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Dr. Daniel Hale Williams
|Died||August 4, 1931
|Alma mater||Chicago Medical College|
Meharry Medical College
St. Lukes Hospital
Cook County Hospital
Daniel Hale Williams (January 18, 1856 – August 4, 1931) was an American general surgeon, who in 1893 performed the first documented, successful pericardium surgery in the US to repair a wound.
He founded Chicago's Provident Hospital, the first non-segregated hospital in the United States and also founded an associated nursing school for African Americans.
The heart surgery at Provident, which his patient survived for the next twenty years, is referred to as "the first successful heart surgery".
In 1913, Williams was elected as the only African-American charter member of the American College of Surgeons.
Williams was born in 1856 and raised in the city of Hollidaysburg, Pennsylvania. His father, Daniel Hale Williams Jr., was the son of a Scots-Irish woman and a black barber. His mother was African-American and likely also mixed race.
The fifth child born, Williams lived with his parents, a brother and five sisters. His family eventually moved to Annapolis, Maryland. Shortly after when Williams was nine, his father died of tuberculosis. Williams' mother realized she could not manage the entire family and sent some of the children to live with relatives.
Williams was apprenticed to a shoemaker in Baltimore, Maryland but ran away to join his mother, who had moved to Rockford, Illinois. He later moved to Edgerton, Wisconsin, where he joined his sister and opened his own barber shop.
After moving to nearby Janesville, Wisconsin, Williams became fascinated by the work of a local physician and decided to follow his path.
He began working as an apprentice to Dr. Henry W. Palmer, studying with him for two years.
In 1880, Williams entered Chicago Medical College.
When Williams graduated from what is today Northwestern University Medical School, he opened a private practice where his patients were white and black. Black doctors, however, were not allowed to work in America's private hospitals. As a result, in 1891, Williams founded the Provident Hospital, which also provided a training residency for doctors and training school for nurses in Chicago.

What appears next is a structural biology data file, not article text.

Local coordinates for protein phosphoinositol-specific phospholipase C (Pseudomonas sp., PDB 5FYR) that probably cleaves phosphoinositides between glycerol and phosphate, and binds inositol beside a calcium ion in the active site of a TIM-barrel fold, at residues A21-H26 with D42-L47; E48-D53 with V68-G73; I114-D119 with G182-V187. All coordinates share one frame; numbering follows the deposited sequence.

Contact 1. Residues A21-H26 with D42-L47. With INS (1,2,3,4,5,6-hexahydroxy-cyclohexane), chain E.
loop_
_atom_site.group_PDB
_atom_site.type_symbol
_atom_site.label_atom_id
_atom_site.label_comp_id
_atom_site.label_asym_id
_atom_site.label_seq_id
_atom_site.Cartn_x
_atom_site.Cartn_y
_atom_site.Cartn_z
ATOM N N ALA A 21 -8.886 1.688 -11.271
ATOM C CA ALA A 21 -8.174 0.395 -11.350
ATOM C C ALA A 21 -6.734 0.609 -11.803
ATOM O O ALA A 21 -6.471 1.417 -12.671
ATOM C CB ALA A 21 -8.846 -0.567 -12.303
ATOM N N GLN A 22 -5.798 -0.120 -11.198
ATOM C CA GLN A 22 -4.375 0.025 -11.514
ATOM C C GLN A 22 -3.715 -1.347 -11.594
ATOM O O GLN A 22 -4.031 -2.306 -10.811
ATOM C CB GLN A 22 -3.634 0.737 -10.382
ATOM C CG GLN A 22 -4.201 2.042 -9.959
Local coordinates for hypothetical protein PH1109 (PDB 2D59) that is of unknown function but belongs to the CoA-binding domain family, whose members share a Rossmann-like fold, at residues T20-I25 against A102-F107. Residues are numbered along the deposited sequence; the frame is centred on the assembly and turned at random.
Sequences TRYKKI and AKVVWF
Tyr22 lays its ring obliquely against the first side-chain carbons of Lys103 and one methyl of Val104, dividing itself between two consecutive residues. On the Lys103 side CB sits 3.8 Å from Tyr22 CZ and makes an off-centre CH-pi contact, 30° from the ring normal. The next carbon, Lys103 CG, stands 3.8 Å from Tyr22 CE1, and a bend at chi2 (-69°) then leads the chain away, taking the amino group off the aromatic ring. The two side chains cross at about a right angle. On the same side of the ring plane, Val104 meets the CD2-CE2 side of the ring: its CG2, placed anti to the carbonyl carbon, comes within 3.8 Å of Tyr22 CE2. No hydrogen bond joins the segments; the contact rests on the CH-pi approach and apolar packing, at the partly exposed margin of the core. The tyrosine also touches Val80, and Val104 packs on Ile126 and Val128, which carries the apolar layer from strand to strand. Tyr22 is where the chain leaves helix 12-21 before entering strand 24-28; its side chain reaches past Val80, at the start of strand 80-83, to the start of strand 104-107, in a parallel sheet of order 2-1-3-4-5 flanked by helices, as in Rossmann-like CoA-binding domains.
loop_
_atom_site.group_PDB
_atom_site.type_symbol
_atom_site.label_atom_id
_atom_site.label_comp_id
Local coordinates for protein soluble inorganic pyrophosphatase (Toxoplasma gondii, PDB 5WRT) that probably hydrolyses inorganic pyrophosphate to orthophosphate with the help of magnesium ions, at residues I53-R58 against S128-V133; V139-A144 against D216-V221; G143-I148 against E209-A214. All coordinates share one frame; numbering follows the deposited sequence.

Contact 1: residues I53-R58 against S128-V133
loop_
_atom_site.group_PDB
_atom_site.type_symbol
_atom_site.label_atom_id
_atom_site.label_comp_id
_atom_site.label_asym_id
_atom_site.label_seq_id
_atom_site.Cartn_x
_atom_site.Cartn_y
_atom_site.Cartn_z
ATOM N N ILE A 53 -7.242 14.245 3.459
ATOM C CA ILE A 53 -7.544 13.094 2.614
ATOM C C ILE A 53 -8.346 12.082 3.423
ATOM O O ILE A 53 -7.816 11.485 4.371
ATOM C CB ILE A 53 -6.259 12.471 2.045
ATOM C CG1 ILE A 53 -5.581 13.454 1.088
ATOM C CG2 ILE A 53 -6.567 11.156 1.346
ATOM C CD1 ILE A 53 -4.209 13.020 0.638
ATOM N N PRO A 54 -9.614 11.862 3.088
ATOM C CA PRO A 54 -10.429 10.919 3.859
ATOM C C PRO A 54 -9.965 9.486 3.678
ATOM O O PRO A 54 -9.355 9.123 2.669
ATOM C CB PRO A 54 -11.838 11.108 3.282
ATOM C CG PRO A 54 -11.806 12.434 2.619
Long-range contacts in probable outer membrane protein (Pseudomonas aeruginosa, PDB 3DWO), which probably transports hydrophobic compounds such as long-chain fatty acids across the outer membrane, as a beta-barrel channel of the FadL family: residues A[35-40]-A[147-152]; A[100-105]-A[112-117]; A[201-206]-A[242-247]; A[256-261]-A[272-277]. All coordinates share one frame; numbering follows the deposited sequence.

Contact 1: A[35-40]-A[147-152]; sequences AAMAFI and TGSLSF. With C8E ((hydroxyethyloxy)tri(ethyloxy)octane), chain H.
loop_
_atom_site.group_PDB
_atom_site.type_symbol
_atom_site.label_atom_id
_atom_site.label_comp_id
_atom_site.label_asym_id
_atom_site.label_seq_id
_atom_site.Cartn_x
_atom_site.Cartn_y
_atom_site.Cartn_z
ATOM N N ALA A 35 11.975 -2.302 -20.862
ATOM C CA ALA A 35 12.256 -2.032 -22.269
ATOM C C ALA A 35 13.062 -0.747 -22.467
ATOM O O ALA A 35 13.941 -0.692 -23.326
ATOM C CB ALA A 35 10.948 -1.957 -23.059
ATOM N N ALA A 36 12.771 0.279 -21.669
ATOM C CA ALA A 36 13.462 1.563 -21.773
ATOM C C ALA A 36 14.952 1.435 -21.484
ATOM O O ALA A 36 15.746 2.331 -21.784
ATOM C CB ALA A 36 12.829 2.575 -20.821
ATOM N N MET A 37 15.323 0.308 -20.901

In 1893, Williams became the first African American on record to have successfully performed pericardium surgery to repair a wound. On July 10, 1893, He performed this surgery, without the benefit of penicillin or blood transfusion, at Provident Hospital, Chicago. It was not reported until 1897.
In 1893, during the administration of President Grover Cleveland, Williams was appointed surgeon-in-chief of Freedman's Hospital in Washington, D.C., a post he held until 1898. That year he married Alice Johnson, who was born in the city and graduated from Howard University, and moved back to Chicago.
In addition to organizing Provident Hospital, Williams also established a training school for African-American nurses at the facility. In 1897, he was appointed to the Illinois Department of Public Health, where he worked to raise medical and hospital standards.
Williams was a Professor of Clinical Surgery at Meharry Medical College in Nashville, Tennessee, and was an attending surgeon at Cook County Hospital in Chicago.
He worked to create more hospitals that admitted African Americans.
In 1895 he co-founded the National Medical Association for African-American doctors, and in 1913 he became a charter member and the only African-American doctor in the American College of Surgeons.
Williams died of a stroke in Idlewild, Michigan on August 4, 1931. His wife, Alice Johnson, had died in 1924.
In the 1890s several attempts were made to improve cardiac surgery. On September 6, 1891 the first successful pericardial sac repair operation in the United States of America was performed by Henry C. Dalton of Saint Louis, Missouri. The first successful surgery on the heart itself was performed by Norwegian surgeon Axel Cappelen on September 4, 1895 at Rikshospitalet in Kristiania, now Oslo. The first successful surgery of the heart, performed without any complications, was by Dr. Ludwig Rehn of Frankfurt, Germany, who repaired a stab wound to the right ventricle on September 7, 1896. Despite these improvements, heart-related surgery was not widely accepted in the field of medical science until during World War II. Surgeons were forced to improve their methods of surgery in order to repair severe war wounds. Although they did not receive early recognition for their pioneering work, Dalton and Williams were later recognised for their roles in cardiac surgery.
Williams received honorary degrees from Howard and Wilberforce Universities, was named a charter member of the American College of Surgeons, and was a member of the Chicago Surgical Society.
A Pennsylvania State Historical Marker was placed at U.S. Route 22 eastbound (Blair St., 300 block), Hollidaysburg, Pennsylvania, to commemorate his accomplishments and mark his boyhood home.
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